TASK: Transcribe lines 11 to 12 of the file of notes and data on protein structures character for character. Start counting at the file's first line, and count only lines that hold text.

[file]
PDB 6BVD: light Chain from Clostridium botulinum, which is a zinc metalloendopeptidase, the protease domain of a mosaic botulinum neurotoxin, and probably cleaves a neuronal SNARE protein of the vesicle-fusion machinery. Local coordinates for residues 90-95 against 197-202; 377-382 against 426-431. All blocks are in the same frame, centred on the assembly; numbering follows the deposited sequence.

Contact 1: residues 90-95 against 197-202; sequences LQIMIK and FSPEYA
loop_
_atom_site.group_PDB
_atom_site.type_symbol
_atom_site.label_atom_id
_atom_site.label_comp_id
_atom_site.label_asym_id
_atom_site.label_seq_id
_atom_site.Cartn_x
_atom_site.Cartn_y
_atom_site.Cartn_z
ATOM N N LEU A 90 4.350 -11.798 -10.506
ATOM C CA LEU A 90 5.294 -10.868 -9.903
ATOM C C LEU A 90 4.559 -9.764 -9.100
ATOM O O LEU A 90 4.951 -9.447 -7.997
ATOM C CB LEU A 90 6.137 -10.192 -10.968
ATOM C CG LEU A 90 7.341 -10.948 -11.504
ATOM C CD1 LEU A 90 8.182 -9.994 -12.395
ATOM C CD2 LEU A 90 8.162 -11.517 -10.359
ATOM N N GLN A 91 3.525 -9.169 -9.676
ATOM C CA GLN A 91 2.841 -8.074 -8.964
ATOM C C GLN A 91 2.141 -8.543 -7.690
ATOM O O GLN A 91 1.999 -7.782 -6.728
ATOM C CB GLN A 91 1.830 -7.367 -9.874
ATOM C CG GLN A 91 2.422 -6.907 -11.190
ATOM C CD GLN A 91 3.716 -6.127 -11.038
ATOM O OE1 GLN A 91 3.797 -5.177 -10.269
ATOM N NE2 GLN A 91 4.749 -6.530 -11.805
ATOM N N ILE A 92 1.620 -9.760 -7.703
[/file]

_atom_site.Cartn_y
_atom_site.Cartn_z